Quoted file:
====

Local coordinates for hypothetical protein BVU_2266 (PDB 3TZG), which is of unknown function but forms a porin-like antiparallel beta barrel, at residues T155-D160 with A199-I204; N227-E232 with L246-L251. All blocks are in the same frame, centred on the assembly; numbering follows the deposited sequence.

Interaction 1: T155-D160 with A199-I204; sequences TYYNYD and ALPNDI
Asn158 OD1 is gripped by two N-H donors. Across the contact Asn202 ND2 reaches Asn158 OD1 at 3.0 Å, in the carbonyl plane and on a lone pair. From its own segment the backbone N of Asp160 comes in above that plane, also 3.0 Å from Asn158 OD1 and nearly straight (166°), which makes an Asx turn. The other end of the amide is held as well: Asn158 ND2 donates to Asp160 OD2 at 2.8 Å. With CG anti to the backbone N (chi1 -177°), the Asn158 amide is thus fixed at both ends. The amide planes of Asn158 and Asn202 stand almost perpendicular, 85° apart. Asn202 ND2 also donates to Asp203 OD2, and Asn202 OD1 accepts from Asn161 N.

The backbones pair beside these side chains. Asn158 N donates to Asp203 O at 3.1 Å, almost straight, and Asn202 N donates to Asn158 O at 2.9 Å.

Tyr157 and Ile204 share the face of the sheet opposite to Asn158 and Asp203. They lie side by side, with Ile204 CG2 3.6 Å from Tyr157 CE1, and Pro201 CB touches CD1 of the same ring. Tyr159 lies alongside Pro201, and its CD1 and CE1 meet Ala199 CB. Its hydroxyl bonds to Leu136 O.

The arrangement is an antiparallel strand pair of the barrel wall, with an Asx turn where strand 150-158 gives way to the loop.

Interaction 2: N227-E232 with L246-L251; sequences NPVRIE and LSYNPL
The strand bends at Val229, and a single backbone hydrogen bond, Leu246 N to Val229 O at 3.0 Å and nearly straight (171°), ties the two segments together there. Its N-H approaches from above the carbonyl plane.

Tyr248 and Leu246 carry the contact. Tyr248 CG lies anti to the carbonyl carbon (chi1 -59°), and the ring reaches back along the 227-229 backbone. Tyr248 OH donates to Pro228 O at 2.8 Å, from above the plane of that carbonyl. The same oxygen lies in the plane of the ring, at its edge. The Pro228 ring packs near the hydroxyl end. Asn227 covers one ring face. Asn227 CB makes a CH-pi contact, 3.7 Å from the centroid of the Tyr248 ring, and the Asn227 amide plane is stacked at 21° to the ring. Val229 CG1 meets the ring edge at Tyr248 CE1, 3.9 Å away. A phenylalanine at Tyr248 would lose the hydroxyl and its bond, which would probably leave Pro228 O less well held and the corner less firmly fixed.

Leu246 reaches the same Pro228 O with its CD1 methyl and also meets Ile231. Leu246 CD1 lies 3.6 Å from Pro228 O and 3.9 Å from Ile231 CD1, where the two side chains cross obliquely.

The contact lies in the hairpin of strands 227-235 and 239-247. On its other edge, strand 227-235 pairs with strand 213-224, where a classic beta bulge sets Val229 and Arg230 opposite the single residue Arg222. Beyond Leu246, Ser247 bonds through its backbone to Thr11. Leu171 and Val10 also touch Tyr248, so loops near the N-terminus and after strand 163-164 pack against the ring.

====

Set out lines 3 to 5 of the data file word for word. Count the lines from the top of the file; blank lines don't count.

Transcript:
Asn158 OD1 is gripped by two N-H donors. Across the contact Asn202 ND2 reaches Asn158 OD1 at 3.0 Å, in the carbonyl plane and on a lone pair. From its own segment the backbone N of Asp160 comes in above that plane, also 3.0 Å from Asn158 OD1 and nearly straight (166°), which makes an Asx turn. The other end of the amide is held as well: Asn158 ND2 donates to Asp160 OD2 at 2.8 Å. With CG anti to the backbone N (chi1 -177°), the Asn158 amide is thus fixed at both ends. The amide planes of Asn158 and Asn202 stand almost perpendicular, 85° apart. Asn202 ND2 also donates to Asp203 OD2, and Asn202 OD1 accepts from Asn161 N.

The backbones pair beside these side chains. Asn158 N donates to Asp203 O at 3.1 Å, almost straight, and Asn202 N donates to Asn158 O at 2.9 Å.

Tyr157 and Ile204 share the face of the sheet opposite to Asn158 and Asp203. They lie side by side, with Ile204 CG2 3.6 Å from Tyr157 CE1, and Pro201 CB touches CD1 of the same ring. Tyr159 lies alongside Pro201, and its CD1 and CE1 meet Ala199 CB. Its hydroxyl bonds to Leu136 O.